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Picking Up What They Are Dropping Down: What We Can Learn from Grizzly Bear Scat

By Isobel Phoebus

Have you ever come across some animal poop (i.e. scat) out in the wild and thought, “I wonder who that came from?” Well, it’s been a bit of a bumpy road, but now scientists can often find out. Not only can we tell who it came from, but when we start systematically collecting scat samples found all over a given area, we can estimate the population size of a particular species!

Over the past decade, the Grizzly Bear Program has been developing methods to gain as much information from scat samples as possible. Our first challenge was to establish collection and storage protocols to analyze the low quality DNA found in feces. We went from swabbing scat with Q-Tips and toothpicks to collecting a small amount of scat and storing in vials containing ethanol, finally settling with drying that small amount in vials filled with silica beads. We collaborated with a Scandinavian lab that was seeing much better results for brown bears (of which grizzly bears are a subspecies). The catch? They only have brown bears in Scandinavia, so we needed to develop a way to distinguish grizzly from black bear samples. And we had to create comparable results with our growing genetic profile database coming from blood, tissue and hair samples from other projects and labs. We are now able to identify individual bears from scat, contributing to our long-term genetic database and DNA inventories. All that said, although it is relatively easy for us to find and collect scat, it is still not on par with our ability to identify individual bears from hair and the world of information that stems from knowing who is who.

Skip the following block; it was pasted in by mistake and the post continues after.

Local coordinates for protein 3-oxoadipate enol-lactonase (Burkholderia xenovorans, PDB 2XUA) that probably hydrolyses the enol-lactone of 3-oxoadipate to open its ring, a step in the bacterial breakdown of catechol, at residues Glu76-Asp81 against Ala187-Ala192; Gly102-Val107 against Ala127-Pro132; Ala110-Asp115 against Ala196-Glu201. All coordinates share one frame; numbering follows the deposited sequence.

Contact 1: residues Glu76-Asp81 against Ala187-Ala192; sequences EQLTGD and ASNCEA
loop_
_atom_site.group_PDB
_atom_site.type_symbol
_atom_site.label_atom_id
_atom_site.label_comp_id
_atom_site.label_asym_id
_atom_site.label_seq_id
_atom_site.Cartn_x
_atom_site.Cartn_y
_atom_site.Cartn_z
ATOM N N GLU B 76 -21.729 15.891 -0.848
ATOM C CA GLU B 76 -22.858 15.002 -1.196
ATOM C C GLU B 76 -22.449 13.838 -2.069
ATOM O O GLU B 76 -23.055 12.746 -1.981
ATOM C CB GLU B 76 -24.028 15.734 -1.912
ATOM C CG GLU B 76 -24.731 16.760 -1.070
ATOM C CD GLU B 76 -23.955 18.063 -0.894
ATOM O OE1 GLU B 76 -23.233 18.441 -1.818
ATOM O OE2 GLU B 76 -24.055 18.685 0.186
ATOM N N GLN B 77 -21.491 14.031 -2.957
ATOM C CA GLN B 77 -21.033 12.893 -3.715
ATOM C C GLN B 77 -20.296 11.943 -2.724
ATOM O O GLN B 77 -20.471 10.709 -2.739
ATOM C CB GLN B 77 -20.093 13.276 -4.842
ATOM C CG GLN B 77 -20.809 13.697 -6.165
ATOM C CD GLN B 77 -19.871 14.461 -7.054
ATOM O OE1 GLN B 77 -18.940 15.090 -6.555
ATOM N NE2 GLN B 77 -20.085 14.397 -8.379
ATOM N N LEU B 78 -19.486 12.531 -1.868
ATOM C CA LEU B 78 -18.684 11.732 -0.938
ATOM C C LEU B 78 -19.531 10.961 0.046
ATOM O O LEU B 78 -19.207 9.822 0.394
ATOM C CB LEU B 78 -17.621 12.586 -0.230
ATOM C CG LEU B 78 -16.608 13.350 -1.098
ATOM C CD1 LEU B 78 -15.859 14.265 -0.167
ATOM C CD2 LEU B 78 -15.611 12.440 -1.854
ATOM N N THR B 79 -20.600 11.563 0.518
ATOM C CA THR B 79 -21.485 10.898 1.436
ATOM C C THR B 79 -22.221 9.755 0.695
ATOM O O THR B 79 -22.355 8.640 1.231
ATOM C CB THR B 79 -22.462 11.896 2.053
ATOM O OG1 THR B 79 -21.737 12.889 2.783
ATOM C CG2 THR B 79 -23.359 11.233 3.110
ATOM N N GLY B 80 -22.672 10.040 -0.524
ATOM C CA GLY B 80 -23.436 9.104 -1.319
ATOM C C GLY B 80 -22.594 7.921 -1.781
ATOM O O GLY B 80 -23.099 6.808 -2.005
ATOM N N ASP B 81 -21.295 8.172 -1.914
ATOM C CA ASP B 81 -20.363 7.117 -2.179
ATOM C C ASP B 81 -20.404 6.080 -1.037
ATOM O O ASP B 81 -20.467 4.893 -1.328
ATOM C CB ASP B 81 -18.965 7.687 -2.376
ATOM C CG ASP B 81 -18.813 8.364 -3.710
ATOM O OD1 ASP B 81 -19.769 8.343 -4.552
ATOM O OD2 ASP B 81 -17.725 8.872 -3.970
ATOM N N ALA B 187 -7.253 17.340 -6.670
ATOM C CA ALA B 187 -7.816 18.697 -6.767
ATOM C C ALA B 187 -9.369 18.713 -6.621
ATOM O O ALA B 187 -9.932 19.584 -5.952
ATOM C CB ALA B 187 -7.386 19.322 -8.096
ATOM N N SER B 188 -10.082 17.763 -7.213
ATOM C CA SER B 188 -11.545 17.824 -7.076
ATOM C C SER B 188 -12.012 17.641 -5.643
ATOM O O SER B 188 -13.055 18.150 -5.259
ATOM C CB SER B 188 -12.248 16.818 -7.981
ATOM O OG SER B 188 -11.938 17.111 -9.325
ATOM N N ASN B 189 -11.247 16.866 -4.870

Scat can still be handy, but it seems to work better for some species and even in some places compared to others, for reasons we don’t yet understand. It all depends on what you’re after. Want to identify which bear species are roaming your streets in North America? Scat will do just fine. Looking to figure out how many brown bears are in your extended Scandinavian backyard? Scat can do it! Or maybe you want to get the down low on coyote numbers in your neighbourhood. Scat can handle that. You’re pretty well set if you can identify individuals from scat in your region for your species of interest, especially if they leave their droppings in plain view on roads.

If you’d like to find out more about our latest research on this topic, check out our recent open access paper comparing two non-invasive approaches: DNA barb wire hair-snag sampling and systematic scat sampling along roads. And watch a quick video demonstrating the latest methods of collecting bear scat.

4 bears rolling around at a hair snag site

Phoebus, Isobel, John Boulanger, Hans Geir Eiken, Ida Fløystad, Karen Graham, Snorre B. Hagen, Anja Sorensen, and Gordon Stenhouse (2020). "Comparison of grizzly bear hair-snag and scat sampling along roads to inform wildlife population monitoring," Wildlife Biology 2020(3). https://doi.org/10.2981/wlb.00697.

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